A bill that would create a backdoor method to release President Donald Trump’s taxes is moving through the New York state Senate and could be voted on as early as next week.

Last week, the debate came to a head over whether New York should create a voluntary system of public financing of elections.  The state Senate, which appears to be a supporter, held a public hearing to gather testimony on the governor’s proposed plan. 

Eliyanna Kaiser, member of the Sexual Harassment Working Group, speaks before the Senate and Assembly held hearings on improving the state's anti-sexual harassment policies
Karen DeWitt

During the first hearing on sexual harassment in New York’s government in 27 years, state lawmakers on Wednesday closely scrutinized Gov. Andrew Cuomo’s policies on the issue, as victims told harrowing stories about their experiences.

The state capitol in Albany
Dave Lucas / WAMC

New York lawmakers say it’s likely they will vote soon to end cash bail and make other changes to help defendants who they say are unfairly treated in in the state’s criminal justice system.

The New York State capitol in Albany
Dave Lucas / WAMC

The New York state Senate passed a bill to make the state’s eight-year-old property tax cap permanent. So far the Assembly has not approved the measure.  

The Child Victims Act is scheduled to be approved in the New York Legislature this week. Sponsors say they have fixed a perceived flaw in the legislation that opponents said could provide a loophole for public schools in sexual abuse cases.

With state lawmakers back in Albany, a new Siena Poll shows half of New Yorkers view the governor and the legislature favorably, but pay raises are another story.

New York State Capitol
Karen DeWitt

The Democratic-led New York State legislature is set for a big week. Action is planned Monday to implement early voting in the state, and on Tuesday to grant more civil rights to transgender New Yorkers. Also on Tuesday, Governor Andrew Cuomo will release his budget proposal.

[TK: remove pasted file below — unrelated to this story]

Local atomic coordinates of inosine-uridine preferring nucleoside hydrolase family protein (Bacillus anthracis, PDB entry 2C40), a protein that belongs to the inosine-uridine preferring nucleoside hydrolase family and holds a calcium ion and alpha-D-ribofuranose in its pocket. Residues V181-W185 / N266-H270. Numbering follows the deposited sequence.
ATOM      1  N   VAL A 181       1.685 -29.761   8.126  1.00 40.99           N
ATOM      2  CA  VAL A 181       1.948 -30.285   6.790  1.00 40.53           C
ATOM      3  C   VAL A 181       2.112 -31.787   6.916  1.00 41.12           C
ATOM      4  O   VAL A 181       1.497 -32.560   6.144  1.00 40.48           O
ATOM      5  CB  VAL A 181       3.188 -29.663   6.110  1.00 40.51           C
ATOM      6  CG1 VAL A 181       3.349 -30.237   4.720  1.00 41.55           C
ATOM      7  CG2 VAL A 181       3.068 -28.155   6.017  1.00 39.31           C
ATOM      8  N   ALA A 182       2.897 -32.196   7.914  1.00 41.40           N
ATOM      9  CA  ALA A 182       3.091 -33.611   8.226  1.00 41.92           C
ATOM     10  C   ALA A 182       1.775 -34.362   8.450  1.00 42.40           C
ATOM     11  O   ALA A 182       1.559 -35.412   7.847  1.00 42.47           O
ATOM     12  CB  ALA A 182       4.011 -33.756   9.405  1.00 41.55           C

With the legislature returning to Albany tomorrow, good-government groups are promoting legislation they say would fight corruption in state contracting.

MaryEllen Elia: 2019 Budget Priorities

Jan 8, 2019

Happy New Year to all of you, I hope you all had a wonderful holiday season.

Today, as we look toward the upcoming legislative session, I’d like to talk about the Board of Regents 2019 Budget and Legislative Priorities and our State Aid request for the 2019-20 school year.

New York Governor Andrew Cuomo and former U.S. Secretary of State Hillary Clinton at Barnard College in New York City Monday.
https://www.flickr.com/photos/governorandrewcuomo/sets/72157677489122758

Former U.S. Secretary of State and presidential nominee Hillary Clinton joined New York Governor Andrew Cuomo Monday to promote plans to codify abortion rights in state law in the new legislative session.

New York State Capitol ~ Albany New York ~ Major General Philip H Sheridan ~ Equestrian Statue
Onasill ~ Bill Badzo / flickr

November’s elections are behind us, and Wednesday, their consequences will be felt when the full state legislature convenes in Albany.